China’s Li Vows to Boost Imports, Expand Market Access

(Bloomberg) -- China’s premier pledged that his nation would expand access to markets and also boost imports, which have fallen this year.

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“We will continue to promote opening up, with greater inclusiveness and benefit-sharing,” Li Qiang said in a speech Sunday to kick off the China International Import Expo in Shanghai, adding that China “will actively expand imports.”

China’s No. 2 official also vowed “to protect the rights and interests of foreign investors in accordance with the law.” That comment came after a measure of foreign investment into the world’s second-largest economy turned negative for the first time since records began in 1998.

The promise to boost imports from other nations comes despite the slowdown in the Chinese economy, which has hurt demand for goods from around the world. China earlier reported that imports decreased 6.2% in September, down for the seventh month in a row.

See: CIIE Update: China Premier Pledges on Imports; Albanese Speaks

China has been seeking to lure more foreign investors into the nation to aid the economic recovery. Economists have said the decline in FDI by the balance-of-payments measure reflects less willingness by foreign companies to re-invest profits made in the country.

That’s due to strained ties with the West and the rising attractiveness of keeping cash overseas. Advanced economies have been raising interest rates while China has been cutting them to stimulate the economy.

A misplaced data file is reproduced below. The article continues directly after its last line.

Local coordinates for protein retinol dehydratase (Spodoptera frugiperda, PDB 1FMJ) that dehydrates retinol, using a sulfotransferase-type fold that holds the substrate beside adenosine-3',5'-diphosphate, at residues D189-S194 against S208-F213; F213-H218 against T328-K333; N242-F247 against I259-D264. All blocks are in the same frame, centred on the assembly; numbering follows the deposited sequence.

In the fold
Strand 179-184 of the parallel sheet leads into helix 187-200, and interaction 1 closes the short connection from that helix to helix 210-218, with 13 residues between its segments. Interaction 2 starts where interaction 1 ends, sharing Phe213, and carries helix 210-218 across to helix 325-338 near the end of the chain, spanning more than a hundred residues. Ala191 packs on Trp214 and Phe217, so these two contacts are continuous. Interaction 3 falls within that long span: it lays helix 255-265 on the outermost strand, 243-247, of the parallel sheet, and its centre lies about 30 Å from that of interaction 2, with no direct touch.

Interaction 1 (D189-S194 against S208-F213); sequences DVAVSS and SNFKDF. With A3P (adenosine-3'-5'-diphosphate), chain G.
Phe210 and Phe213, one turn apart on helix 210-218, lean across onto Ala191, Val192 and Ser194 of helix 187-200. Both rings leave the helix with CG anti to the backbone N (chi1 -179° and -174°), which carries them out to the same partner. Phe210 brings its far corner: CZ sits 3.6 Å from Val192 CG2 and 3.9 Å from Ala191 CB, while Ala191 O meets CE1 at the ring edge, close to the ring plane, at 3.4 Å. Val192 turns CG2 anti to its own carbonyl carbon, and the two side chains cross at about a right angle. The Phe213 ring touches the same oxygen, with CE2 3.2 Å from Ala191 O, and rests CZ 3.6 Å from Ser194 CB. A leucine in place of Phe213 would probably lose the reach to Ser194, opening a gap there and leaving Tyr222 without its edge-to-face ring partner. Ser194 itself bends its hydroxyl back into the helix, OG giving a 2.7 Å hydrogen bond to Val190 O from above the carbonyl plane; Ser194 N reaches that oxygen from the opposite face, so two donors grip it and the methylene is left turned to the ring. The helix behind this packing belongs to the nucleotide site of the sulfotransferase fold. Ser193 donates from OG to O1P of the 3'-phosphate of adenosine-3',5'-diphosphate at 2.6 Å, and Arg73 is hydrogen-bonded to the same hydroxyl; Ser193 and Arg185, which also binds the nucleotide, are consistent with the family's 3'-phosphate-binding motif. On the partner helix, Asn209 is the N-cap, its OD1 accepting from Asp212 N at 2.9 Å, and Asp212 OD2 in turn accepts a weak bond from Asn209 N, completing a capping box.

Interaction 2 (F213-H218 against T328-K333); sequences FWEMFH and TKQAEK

Prime Minister Anthony Albanese, making the first visit by an Australian leader in seven years, spoke at the CIIE just after Li, saying his nation would will “continue to work constructively with China” as “it is in all our interests to have a relationship where there is dialogue and cooperation.”

Albanese was attending the expo to promote Australian exports and businesses. China recently removed trade curbs on Australian barley, coal and timber, moves that followed an extended period of frosty ties between Canberra and Beijing.

Albanese said at a lunch hosted by Tourism Australia that “we are now on a path to restore our wine trade” with China. He also told reporters that he wanted to see all the remaining curbs removed, allowing trade to flow normally again. “We want to see China be able to benefit from receiving that and we want to see Australian businesses benefit as well,” Albanese said.

Albanese is now in Beijing, where he’ll meet Chinese leader Xi Jinping on Monday.

Also: Australia’s Albanese Begins First China Trip With Trade in Focus

In his remarks on Sunday, Li also pledged that the Asian nation would be more proactive in “promoting the orderly and free flow of data in accordance with the law.”

China put a new law on data into effect in 2021 that prompted worry among executives at multinationals over their ability to operate in the nation. In September, the government proposed relaxing some of the strict rules on data flows abroad, a move partly aimed at allaying the concerns and reviving faltering growth.

More: China’s Spies Pledge Crackdown on Weather Data Going Abroad

The CIIE began in 2018 and is aimed at providing foreign exporters with an opportunity to increase their trade with China.

Border closures due to the pandemic meant that few people were able to attend in person over the past three years. Xi addressed the expo via video in 2022, saying the nation will expand imports of “high-quality products.”

--With assistance from Ocean Hou.

(Updates with Anthony Albanese set to meet Xi Jinping in Beijing.)

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